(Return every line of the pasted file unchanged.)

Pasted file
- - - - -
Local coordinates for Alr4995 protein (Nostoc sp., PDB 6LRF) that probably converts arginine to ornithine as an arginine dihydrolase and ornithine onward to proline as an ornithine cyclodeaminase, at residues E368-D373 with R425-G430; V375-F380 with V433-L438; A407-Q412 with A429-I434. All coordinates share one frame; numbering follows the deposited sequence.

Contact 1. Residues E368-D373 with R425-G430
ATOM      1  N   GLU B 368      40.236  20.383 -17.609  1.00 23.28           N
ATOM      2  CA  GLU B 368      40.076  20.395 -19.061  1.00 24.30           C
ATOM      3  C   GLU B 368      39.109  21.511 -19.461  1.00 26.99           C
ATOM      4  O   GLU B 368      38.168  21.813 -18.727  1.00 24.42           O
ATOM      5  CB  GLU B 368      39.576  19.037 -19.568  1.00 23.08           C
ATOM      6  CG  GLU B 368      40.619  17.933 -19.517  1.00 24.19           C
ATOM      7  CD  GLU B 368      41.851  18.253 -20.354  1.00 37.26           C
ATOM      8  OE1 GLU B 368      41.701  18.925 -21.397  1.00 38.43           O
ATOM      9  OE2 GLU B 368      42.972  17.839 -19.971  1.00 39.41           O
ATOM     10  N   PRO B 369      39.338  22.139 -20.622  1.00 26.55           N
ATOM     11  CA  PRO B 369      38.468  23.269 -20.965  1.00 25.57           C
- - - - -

Local coordinates for Alr4995 protein (Nostoc sp., PDB 6LRF) that probably converts arginine to ornithine as an arginine dihydrolase and ornithine onward to proline as an ornithine cyclodeaminase, at residues E368-D373 with R425-G430; V375-F380 with V433-L438; A407-Q412 with A429-I434. All coordinates share one frame; numbering follows the deposited sequence.

Contact 1. Residues E368-D373 with R425-G430
ATOM      1  N   GLU B 368      40.236  20.383 -17.609  1.00 23.28           N
ATOM      2  CA  GLU B 368      40.076  20.395 -19.061  1.00 24.30           C
ATOM      3  C   GLU B 368      39.109  21.511 -19.461  1.00 26.99           C
ATOM      4  O   GLU B 368      38.168  21.813 -18.727  1.00 24.42           O
ATOM      5  CB  GLU B 368      39.576  19.037 -19.568  1.00 23.08           C
ATOM      6  CG  GLU B 368      40.619  17.933 -19.517  1.00 24.19           C
ATOM      7  CD  GLU B 368      41.851  18.253 -20.354  1.00 37.26           C
ATOM      8  OE1 GLU B 368      41.701  18.925 -21.397  1.00 38.43           O
ATOM      9  OE2 GLU B 368      42.972  17.839 -19.971  1.00 39.41           O
ATOM     10  N   PRO B 369      39.338  22.139 -20.622  1.00 26.55           N
ATOM     11  CA  PRO B 369      38.468  23.269 -20.965  1.00 25.57           C